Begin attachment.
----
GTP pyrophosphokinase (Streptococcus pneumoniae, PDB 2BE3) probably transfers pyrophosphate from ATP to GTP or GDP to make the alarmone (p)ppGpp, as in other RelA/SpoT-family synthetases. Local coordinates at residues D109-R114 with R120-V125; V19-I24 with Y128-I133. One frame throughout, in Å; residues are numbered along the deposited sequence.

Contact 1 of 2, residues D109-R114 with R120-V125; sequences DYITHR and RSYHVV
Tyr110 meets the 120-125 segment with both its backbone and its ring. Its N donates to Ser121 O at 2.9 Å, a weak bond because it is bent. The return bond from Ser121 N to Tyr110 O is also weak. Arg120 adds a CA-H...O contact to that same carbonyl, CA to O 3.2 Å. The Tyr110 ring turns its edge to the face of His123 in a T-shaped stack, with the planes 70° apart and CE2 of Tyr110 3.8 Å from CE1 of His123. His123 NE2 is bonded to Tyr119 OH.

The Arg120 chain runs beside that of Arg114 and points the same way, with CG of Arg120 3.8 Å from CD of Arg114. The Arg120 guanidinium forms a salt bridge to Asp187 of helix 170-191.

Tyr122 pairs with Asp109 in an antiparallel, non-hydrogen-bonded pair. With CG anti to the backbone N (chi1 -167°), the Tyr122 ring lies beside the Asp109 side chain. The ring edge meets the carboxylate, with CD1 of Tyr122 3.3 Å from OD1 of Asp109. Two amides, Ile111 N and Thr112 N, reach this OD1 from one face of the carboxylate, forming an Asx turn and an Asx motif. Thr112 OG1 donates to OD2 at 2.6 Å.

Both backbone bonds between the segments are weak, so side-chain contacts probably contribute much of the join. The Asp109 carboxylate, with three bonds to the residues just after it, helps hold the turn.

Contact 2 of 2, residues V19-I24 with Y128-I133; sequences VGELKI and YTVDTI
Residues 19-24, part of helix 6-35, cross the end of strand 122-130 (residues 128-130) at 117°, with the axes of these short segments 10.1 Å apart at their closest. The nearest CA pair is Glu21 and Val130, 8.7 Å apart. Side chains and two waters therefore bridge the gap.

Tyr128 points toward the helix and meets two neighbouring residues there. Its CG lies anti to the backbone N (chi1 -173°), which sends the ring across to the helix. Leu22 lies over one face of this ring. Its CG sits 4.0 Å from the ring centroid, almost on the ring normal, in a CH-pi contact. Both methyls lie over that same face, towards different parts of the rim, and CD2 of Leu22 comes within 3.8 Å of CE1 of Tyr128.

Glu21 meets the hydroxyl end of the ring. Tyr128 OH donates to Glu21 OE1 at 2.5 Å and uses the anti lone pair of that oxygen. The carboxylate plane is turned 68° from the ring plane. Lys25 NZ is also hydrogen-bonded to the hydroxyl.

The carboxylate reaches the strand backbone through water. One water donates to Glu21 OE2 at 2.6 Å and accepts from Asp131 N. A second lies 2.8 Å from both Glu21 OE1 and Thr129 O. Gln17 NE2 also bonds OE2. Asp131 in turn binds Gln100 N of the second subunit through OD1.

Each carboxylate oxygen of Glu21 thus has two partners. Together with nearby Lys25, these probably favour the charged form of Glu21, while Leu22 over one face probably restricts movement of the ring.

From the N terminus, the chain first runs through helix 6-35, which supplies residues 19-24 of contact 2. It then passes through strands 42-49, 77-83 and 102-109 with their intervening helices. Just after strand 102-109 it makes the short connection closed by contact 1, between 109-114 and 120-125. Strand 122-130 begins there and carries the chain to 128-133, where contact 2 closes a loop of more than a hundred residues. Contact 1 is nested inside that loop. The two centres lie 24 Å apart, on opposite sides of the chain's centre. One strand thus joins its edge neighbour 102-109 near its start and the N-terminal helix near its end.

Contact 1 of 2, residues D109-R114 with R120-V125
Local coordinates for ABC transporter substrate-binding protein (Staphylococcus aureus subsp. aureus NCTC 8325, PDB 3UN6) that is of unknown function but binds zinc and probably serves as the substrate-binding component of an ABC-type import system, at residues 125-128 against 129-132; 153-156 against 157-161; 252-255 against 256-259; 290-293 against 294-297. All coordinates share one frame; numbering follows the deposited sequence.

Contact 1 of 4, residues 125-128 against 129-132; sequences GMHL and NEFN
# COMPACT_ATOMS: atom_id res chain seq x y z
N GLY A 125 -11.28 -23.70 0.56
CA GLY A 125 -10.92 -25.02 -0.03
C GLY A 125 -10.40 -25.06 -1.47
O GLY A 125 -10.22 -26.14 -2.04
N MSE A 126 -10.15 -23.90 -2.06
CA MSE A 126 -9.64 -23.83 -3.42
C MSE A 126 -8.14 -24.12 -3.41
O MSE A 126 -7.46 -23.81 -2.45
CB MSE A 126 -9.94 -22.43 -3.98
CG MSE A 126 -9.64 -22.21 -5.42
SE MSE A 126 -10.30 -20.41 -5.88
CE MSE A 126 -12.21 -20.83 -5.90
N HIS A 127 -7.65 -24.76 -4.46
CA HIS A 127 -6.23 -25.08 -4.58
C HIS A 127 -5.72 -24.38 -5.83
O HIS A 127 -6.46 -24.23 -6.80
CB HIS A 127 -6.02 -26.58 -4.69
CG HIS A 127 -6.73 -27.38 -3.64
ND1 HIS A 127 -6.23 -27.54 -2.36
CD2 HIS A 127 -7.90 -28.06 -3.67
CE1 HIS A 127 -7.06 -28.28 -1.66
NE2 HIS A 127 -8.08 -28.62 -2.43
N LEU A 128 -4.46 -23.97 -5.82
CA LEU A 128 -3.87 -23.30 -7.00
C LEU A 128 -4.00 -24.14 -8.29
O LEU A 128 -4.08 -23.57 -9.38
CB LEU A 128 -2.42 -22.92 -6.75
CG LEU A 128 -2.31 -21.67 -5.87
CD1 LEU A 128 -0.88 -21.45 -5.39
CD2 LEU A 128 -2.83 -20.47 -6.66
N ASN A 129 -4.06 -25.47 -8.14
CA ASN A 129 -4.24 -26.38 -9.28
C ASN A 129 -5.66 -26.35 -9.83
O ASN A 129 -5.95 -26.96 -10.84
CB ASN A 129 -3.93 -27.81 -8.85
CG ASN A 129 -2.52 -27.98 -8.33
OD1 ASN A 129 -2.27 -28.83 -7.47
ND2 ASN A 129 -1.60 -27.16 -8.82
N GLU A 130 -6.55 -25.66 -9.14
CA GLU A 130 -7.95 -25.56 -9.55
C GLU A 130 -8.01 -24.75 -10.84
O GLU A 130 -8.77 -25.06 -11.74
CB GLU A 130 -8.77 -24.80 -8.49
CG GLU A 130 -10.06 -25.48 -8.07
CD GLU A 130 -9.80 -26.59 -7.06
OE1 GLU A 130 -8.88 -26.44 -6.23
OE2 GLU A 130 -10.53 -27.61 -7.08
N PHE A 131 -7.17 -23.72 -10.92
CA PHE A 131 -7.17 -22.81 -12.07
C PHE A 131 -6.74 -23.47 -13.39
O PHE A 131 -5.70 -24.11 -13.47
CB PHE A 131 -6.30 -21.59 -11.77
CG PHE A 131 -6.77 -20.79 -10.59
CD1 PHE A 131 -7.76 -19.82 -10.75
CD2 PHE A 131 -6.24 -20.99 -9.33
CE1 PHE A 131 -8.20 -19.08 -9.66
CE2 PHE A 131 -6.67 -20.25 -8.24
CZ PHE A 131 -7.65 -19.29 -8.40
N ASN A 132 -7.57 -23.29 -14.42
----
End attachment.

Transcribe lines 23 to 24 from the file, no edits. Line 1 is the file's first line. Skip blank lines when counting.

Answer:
CA MSE A 126 -9.64 -23.83 -3.42
C MSE A 126 -8.14 -24.12 -3.41